“It looks just like Waterbath; but, after all, we bore that together:” these words formed part of a letter in which, before the 17th, Mrs. Gereth, writing from disfigured Ricks, named to Fleda the day on which she would be expected to arrive there on a second visit. “I sha’n’t, for a long time to come,” the missive continued, “be able to receive any one who may like it, who would try to smooth it down, and me with it; but there are always things you and I can comfortably hate together, for you’re the only person who comfortably understands. You don’t understand quite everything, but of all my acquaintance you’re far away the least stupid. For action you’re no good at all; but action is over, for me, forever, and you will have the great merit of knowing, when I’m brutally silent, what I shall be thinking about. Without setting myself up for your equal, I dare say I shall also know what are your own thoughts. Moreover, with nothing else but my four walls, you’ll at any rate be a bit of furniture. For that, you know, a little, I’ve always taken you — quite one of my best finds. So come, if possible, on the 15th.”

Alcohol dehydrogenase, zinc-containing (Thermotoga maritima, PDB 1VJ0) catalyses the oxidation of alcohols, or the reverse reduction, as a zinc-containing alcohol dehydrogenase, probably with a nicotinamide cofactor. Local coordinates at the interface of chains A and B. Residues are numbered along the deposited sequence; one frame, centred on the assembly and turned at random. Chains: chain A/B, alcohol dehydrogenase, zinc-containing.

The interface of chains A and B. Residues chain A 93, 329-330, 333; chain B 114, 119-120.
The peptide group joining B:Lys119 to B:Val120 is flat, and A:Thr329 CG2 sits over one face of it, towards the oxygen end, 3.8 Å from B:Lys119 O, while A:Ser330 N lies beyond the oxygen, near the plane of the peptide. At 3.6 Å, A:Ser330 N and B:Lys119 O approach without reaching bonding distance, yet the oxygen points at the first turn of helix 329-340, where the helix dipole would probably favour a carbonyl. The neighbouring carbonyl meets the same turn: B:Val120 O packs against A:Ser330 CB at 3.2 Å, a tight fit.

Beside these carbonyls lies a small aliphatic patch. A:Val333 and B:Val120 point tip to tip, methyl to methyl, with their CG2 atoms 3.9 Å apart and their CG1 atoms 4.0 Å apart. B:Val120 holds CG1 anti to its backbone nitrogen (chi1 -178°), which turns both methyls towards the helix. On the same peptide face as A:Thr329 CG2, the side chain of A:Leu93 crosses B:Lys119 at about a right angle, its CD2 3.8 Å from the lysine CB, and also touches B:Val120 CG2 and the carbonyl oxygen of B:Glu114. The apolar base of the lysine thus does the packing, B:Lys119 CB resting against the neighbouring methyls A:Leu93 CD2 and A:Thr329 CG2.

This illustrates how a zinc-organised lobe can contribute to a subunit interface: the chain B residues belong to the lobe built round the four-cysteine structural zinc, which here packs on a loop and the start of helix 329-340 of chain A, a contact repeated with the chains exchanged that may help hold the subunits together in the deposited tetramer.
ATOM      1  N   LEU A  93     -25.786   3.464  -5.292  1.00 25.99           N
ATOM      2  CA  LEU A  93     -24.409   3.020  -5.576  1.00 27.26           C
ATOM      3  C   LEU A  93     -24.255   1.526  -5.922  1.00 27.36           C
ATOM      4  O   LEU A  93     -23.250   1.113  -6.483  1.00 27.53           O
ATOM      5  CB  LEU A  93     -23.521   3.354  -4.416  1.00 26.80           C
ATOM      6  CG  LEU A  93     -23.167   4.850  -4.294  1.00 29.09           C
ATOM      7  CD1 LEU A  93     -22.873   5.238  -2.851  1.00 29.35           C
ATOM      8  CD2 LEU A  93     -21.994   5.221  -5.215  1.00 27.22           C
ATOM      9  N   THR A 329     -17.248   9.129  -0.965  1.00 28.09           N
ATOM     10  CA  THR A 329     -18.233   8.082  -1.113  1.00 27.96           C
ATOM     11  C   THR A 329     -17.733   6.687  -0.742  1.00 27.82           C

The position of a bit of furniture was one that Fleda could conscientiously accept, and she by no means insisted on so high a place in the list. This communication made her easier, if only by its acknowledgment that her friend had some thing left: it still implied recognition of the principle of property. Something to hate, and to hate “comfortably,” was at least not the utter destitution to which, after their last interview, she had helplessly seemed to see Mrs. Gereth go forth. She remembered indeed that, in the state in which they first saw it, she herself had “liked” the blessed refuge of Ricks; and she now wondered if the tact for which she was commended had then operated to make her keep her kindness out of sight. She was at present ashamed of such obliquity, and made up her mind that if this happy impression, quenched in the spoils of Poynton, should revive on the spot, she would utter it to her companion without reserve. Yes, she was capable of as much “action” as that: all the more that the spirit of her hostess seemed, for the time at least, wholly to have failed. Mrs. Gereth’s three minutes with Owen had been a blow to all talk of travel, and after her woeful hour at Maggie’s she had, like some great moaning, wounded bird, made her way, with wings of anguish, back to the nest she knew she should find empty. Fleda, on that dire day, could neither keep her nor give her up; she had pressingly offered to return with her, but Mrs. Gereth, in spite of the theory that their common grief was a bond, had even declined all escort to the station, conscious apparently of something abject in her collapse and almost fiercely eager, as with a personal shame, to be unwatched. All she had said to Fleda was that she would go back to Ricks that night, and the girl had lived for days after with a dreadful image of her position and her misery there. She had had a vision of her now lying prone on some unmade bed, now pacing a bare floor like a lioness deprived of her cubs. There had been moments when her mind’s ear was strained to listen for some sound of grief wild enough to be wafted from afar. But the first sound, at the end of a week, had been a note announcing, without reflections, that the plan of going abroad had been abandoned. “It has come to me indirectly, but with much appearance of truth, that they are going — for an indefinite time. That quite settles it; I shall stay where I am, and as soon as I’ve turned round again I shall look for you.” The second letter had come a week later, and on the 15th Fleda was on her way to Ricks.